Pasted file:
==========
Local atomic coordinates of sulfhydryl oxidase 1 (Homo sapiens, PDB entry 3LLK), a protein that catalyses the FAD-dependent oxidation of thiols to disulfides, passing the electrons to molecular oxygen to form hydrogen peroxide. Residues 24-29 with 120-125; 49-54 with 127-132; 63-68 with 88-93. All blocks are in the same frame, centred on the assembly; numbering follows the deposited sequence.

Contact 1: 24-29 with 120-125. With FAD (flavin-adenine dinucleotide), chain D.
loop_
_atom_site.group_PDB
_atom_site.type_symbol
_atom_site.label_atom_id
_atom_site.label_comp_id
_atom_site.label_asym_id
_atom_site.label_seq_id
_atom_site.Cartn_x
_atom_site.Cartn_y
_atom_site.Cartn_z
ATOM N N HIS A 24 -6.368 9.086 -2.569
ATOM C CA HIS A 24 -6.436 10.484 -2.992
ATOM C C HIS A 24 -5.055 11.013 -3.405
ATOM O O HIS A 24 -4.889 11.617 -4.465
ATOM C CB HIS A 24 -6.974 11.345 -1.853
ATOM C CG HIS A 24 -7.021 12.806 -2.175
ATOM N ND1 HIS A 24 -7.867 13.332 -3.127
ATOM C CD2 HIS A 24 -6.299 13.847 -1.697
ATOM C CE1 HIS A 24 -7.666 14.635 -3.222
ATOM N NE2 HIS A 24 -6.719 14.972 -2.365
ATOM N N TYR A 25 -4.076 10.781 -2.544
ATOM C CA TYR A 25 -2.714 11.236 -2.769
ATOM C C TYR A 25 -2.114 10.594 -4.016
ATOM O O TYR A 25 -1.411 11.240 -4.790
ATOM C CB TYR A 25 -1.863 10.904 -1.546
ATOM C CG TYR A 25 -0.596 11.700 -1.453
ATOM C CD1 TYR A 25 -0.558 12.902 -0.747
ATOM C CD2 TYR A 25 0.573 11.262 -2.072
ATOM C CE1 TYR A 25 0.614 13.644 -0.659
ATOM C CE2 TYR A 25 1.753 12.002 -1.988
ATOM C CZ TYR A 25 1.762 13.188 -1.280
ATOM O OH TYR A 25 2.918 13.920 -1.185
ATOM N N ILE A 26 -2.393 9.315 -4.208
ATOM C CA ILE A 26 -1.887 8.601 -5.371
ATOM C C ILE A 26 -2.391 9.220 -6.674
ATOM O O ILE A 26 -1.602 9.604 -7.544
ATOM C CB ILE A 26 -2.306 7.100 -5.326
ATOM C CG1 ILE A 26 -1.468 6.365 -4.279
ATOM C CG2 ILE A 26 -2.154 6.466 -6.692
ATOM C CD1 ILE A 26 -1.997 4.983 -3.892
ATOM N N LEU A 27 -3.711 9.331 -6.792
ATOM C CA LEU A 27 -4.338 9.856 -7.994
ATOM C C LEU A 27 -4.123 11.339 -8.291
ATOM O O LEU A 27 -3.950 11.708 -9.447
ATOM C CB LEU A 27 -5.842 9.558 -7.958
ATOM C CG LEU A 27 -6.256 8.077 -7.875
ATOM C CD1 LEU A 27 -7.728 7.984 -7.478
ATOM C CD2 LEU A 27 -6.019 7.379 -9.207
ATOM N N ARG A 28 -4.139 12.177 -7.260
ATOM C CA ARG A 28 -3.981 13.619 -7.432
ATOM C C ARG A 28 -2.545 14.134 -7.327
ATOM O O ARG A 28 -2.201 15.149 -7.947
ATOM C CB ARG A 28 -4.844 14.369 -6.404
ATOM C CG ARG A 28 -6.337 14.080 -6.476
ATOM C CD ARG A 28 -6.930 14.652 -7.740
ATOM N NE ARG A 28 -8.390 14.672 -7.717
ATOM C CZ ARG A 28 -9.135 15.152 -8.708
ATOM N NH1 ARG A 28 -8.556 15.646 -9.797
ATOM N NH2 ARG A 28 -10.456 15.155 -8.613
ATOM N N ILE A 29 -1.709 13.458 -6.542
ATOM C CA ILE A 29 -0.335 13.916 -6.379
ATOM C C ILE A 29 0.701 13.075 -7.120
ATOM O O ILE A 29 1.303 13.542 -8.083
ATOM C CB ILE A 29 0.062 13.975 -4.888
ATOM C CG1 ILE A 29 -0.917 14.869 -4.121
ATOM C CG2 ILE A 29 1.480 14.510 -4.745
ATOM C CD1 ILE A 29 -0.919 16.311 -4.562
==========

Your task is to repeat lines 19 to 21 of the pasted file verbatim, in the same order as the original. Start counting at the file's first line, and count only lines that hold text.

ATOM N ND1 HIS A 24 -7.867 13.332 -3.127
ATOM C CD2 HIS A 24 -6.299 13.847 -1.697
ATOM C CE1 HIS A 24 -7.666 14.635 -3.222